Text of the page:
Artificial polymeric scaffolds based on synthetic and natural materials have been fabricated to imitate the extracellular matrix (ECM) in the lungs [7]. The scaffolds play a crucial role in tissue engineering (TE) development since they could be tailored to provide structural and physicomechanical support and emulate the cellular microenvironments to moderate cellular physiology [9,10]. Synthetic-based scaffolds such as poly(ε-)caprolactone (PCL) and polyethylene terephthalate (PET) have been manufactured to culture pulmonary epithelial cells [11,12,13,14,15]. On the other hand, natural-based scaffolds such as collagen (or its surrogate gelatin) and decellularized ECM (dECM) have shown excellent bioactivity and biocompatibility [7,16,17]. Nevertheless, the scaffolds based on synthetic and natural polymers suffer from a lack of cell affinity and poor physicomechanical properties, respectively [18,19]. Several studies have reported a composite of synthetic and natural polymers or hybrid scaffolds for lung tissue engineering (LTE) applications with a combination of biocompatibility and mechanical properties. [14,18,20]. However, the hybrid scaffolds failed to mimic the tissue-specific microenvironments.
We previously introduced the co-polymeric BETA (biphasic elastic thin for air–liquid culture conditions) membrane consisting of a synthetic (PCL) and natural (gelatin) polymer with an optimum mixing ratio of 9.35% PCL and 6.34% gelatin [w/v solvent] for lung application [21,22]. The BETA membrane contains a sacrificial component (gelatin), which provides enough space for the cells to deposit their own ECM during proliferation. In the present study, we exploit this feature of the BETA membrane to improve the biomimicry of the BETA scaffold. We introduce a hybrid bioactive scaffold consisting of a synthetic co-polymeric BETA membrane acting as a backbone of the ECM in the alveolar–capillary tissue, which is then biologically enhanced by cell-derived ECM to closely mimic the microenvironment of the pulmonary cells. The results show that the integrated cell-derived ECM with a supporting biomimetic membrane can not only mimic the composition and 3D structure of the lung ECM, but also enhances the physiologic biomechanical and biophysical properties of the scaffold for LTE application.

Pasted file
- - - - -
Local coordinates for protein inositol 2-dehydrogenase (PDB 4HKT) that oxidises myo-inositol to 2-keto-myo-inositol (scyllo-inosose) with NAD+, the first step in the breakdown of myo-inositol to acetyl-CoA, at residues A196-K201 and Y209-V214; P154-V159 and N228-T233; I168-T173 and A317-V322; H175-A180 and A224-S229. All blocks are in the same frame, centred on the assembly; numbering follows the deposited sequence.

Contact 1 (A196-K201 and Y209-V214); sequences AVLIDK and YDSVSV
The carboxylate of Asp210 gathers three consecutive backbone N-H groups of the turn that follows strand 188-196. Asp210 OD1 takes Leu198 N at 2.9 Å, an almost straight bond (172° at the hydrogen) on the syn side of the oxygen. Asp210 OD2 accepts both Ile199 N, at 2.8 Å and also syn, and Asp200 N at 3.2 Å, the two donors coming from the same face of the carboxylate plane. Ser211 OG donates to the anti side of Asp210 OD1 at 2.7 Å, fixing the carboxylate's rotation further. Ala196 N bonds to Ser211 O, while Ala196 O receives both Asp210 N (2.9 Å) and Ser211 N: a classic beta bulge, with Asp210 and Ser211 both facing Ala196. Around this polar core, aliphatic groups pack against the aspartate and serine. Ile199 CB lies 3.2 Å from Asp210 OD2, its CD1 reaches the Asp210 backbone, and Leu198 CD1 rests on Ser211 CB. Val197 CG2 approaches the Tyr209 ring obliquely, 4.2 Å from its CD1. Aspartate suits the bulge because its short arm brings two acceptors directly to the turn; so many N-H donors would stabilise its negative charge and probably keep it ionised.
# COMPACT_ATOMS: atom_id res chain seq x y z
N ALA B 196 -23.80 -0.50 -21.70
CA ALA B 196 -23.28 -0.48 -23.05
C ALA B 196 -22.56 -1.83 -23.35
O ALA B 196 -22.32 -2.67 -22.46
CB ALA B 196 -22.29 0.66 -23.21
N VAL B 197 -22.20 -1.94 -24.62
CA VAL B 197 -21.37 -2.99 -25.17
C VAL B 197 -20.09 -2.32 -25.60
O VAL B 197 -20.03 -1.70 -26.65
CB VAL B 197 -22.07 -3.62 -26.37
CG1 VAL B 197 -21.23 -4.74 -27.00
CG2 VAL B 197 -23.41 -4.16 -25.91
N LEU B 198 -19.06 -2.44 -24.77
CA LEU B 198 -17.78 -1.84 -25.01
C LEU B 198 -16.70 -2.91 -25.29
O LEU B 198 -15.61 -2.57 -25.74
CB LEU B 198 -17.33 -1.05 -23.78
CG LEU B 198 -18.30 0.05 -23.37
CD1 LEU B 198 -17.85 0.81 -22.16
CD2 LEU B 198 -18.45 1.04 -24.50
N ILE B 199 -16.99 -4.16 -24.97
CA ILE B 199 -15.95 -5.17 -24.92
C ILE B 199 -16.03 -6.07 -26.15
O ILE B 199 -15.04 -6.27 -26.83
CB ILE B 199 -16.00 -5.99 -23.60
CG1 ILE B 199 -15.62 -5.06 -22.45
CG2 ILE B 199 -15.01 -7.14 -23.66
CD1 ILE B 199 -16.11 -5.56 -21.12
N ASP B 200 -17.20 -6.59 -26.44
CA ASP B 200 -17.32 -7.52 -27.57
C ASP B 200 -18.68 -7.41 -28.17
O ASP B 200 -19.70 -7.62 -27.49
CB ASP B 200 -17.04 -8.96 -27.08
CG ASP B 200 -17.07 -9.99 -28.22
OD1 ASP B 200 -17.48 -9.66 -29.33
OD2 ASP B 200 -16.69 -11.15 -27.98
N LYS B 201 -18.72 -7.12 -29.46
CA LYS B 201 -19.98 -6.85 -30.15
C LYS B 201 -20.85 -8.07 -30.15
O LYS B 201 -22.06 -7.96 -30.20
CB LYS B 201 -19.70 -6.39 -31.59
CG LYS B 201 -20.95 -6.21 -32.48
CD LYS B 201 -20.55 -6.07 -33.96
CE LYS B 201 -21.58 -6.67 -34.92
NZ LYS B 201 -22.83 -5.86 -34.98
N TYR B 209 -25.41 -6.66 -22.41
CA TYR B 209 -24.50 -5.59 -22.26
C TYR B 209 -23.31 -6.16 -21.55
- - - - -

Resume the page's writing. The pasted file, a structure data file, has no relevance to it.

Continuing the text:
2. Materials and Methods

2.1. BETA Scaffold

The BETA scaffold was manufactured, as previously described [21]. Briefly, the copolymer emulsion of poly(ε-caprolactone) (PCL: Sigma-Aldrich, Saint Louis, MO, USA, Mn 80,000), and gelatin (Type A from porcine skin, Sigma) dissolved in TFE ((2,2,2-trifluoroethanol; Roth) were spin-coated (2000 rpm) and were dried under vacuum (300 mbar). The optimum mixing ratio of 9.35% PCL and 6.34% gelatin [w/v solvent] was used for the co-polymer of PCL/gelatin as previously described [22]. Membranes were sterilized before cell culture experiments with PBS, ethanol 80%, and UV exposure. Scanning electron microscopy (SEM, Zeiss Crossbeam 340, Carl Zeiss AG, Oberkochen, Germany) was used to study the morphology of the BETA scaffolds. The cells were fixed in 2% v/v glutaraldehyde (GA; Sigma-Aldrich) and then dehydrated in gradient acetone solutions (Sigma-Aldrich) followed by hexamethyldisilazane (HDMS, Sigma-Aldrich) for 15 min. The samples were subsequently sputter-coated with platinum and analyzed at an operating voltage of 2 kV.

2.2. Chick Chorioallantoic Membrane (CAM) Assay